How To Avoid Oversharing
As the Bible says, “To everything there is a season and a time for every purpose under heaven.”
My hand tremors were especially bad as I sat in a group of other pastors. It was one of those “it takes two hands to hold a cup of coffee” day.
Everyone was too polite to ask. But I felt a need to explain. And I offered, “My hands shake as a side effect of my medicine.” I wanted them to understand that I was not nervous. But of course after the explanation I became nervous. And my sharing made everyone feel uncomfortable.
It wasn’t appropriate for the time and place for that kind of sharing. No one had brought it up. No one was staring. No one may have even noticed. It was more about my hyper self-consciousness than about the group.
Have you ever found yourself oversharing about your disease or medicines?
Knowing when to share is a matter of boundaries. It takes time to build trusting relationships.
One place to be completely transparent is with your psych doc or your therapist. They need to know the depths of what you are thinking and feeling. They are there to help you. By not completely confiding in them, they can’t help you get better.
How can we keep from over-sharing? First, consider the depth and quality of your relationship. Relationships are reciprocal. Is this a new acquaintance? A casual friend? A close friend? An intimate friend? Is this a comfortable level for sharing? Or is this a “Wow what do you think about the weather?” kind of relationship?
Secondly, what is your trust level with this friend? Share on the level of trust you have developed. Trust is generally built over time and tested in relationships. As trust develops sharing can deepen. Over time you learn what behaviors to expect from your friend and you can share appropriately.
Thirdly, what are the boundary expectations of the relationships? Are there expectations of confidentiality? If that is not clear then only share things you wouldn’t mind being repeated. With trusted and intimate friends you can raise the issue of confidentiality establishing it as a boundary.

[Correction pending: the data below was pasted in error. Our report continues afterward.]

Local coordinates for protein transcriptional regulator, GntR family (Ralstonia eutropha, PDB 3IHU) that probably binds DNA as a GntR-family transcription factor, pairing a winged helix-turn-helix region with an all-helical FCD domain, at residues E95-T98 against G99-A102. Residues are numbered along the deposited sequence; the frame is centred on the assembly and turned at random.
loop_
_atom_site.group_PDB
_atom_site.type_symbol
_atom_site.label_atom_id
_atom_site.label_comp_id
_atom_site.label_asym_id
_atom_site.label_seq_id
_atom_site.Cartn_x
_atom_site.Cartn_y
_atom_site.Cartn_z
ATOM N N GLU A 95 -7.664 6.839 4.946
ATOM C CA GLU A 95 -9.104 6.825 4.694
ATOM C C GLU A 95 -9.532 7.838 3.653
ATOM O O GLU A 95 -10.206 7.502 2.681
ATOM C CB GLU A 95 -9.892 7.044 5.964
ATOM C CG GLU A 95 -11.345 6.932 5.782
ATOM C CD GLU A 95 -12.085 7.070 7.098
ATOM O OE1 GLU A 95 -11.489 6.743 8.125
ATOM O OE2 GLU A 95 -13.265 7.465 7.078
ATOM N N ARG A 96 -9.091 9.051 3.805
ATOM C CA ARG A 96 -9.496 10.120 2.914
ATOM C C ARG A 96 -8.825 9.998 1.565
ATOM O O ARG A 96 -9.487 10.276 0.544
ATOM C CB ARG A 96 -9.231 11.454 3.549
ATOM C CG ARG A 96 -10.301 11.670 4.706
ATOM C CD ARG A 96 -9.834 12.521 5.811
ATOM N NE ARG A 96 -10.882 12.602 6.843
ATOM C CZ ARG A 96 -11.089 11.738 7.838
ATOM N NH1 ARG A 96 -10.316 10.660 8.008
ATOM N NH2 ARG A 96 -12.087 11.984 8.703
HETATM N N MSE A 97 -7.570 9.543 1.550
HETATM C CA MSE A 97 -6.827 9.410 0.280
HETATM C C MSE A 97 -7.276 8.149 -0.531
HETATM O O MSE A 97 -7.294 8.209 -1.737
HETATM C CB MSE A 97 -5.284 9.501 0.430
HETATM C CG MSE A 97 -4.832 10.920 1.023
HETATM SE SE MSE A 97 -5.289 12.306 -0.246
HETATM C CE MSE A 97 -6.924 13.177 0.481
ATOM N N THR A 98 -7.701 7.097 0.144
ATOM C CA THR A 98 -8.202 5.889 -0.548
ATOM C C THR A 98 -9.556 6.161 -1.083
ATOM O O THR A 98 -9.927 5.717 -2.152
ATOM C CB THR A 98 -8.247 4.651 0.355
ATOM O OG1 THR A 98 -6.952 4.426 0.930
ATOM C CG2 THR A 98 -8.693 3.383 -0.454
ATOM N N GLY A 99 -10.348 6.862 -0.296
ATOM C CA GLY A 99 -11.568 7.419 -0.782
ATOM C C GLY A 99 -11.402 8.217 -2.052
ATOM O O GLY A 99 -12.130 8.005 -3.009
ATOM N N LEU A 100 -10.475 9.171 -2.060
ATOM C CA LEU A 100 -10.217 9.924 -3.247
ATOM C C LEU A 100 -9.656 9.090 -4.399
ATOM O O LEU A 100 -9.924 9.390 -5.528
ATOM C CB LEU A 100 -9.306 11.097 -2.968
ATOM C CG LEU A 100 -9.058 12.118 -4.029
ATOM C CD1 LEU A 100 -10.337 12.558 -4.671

Finally is this a safe person? A safe situation? Safe people offer you space to be yourself. Safe people don’t try to “fix” you. They offer support not judgment. Safe people do not avoid you when you face difficulties or problems. Safe people accept you when you are grieving, depressed, or going through other trials.
So what about those “it takes two hands to hold a cup” days? What would have been more helpful than blurting out that my medicines cause my tremors?
During times of stress we sometimes overshare. In my situation I was anxious about meeting with a brand new group with no history together. I was concerned about my position in the group.
In your situation what stress are you feeling? It would have been better to be aware of my intense feelings of self-consciousness, to go to a quiet place, take several deep breaths, and become aware of my feelings. And then shift my focus on the group task at hand.
Here are some helpful questions before you share.
Is this appropriate for the people and place?
Am I stressed over something else?
Will sharing make things better or worse?
How will I respond after I sharing?
Taking words back is like trying to put toothpaste back in the tube. It is messy and not very effective.
The next time I have a “two hands to hold a cup of coffee day” I will wait and match my sharing with theirs.
If you have overshared relax and don’t be hard on yourself. What is in the past is there to help us live better today.
Excuse me now. I need another cup of coffee!
(Questions from Diane Gottsman in Huffington Post)